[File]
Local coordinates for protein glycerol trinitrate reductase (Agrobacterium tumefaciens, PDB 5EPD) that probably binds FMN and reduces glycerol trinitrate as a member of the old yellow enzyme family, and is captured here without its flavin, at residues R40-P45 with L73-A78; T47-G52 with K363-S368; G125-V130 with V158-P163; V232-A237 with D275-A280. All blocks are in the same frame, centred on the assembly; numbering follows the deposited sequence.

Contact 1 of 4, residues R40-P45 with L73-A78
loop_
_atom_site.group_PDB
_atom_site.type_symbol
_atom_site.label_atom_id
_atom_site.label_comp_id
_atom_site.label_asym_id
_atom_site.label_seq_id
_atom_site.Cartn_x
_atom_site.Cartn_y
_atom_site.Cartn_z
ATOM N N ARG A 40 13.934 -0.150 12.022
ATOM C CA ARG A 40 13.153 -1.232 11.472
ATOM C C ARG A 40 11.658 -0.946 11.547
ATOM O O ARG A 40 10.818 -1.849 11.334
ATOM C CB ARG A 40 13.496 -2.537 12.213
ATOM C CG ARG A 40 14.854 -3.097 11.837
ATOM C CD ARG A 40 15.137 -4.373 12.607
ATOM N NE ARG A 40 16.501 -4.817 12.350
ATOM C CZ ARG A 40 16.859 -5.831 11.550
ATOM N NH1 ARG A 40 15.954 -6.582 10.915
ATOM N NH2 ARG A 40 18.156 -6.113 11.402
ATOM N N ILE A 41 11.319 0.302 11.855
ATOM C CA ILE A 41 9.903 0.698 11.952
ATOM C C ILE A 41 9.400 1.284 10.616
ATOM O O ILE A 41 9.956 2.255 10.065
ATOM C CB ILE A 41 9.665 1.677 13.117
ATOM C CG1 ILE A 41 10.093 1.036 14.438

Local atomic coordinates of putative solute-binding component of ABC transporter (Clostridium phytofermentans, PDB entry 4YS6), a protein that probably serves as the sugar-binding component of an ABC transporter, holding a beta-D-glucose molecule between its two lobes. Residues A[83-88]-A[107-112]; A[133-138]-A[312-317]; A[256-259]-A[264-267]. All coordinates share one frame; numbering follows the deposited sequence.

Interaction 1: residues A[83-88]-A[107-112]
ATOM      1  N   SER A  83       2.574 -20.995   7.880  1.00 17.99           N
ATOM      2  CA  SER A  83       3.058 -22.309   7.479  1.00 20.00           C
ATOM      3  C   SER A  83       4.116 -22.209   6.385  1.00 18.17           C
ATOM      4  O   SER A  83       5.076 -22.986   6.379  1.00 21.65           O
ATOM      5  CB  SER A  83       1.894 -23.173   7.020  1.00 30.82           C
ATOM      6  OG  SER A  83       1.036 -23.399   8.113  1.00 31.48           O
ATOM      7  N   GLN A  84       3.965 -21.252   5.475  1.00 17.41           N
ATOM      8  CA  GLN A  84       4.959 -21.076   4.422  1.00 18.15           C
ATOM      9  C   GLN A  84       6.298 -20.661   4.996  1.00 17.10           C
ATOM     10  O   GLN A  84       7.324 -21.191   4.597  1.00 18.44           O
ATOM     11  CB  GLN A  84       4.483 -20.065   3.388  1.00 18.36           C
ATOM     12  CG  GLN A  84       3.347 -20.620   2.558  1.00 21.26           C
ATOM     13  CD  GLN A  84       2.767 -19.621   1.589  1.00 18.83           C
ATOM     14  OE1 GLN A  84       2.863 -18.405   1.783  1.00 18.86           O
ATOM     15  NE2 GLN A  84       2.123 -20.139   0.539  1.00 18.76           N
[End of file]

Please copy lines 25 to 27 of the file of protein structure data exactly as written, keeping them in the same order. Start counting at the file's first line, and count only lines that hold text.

ATOM C CA ILE A 41 9.903 0.698 11.952
ATOM C C ILE A 41 9.400 1.284 10.616
ATOM O O ILE A 41 9.956 2.255 10.065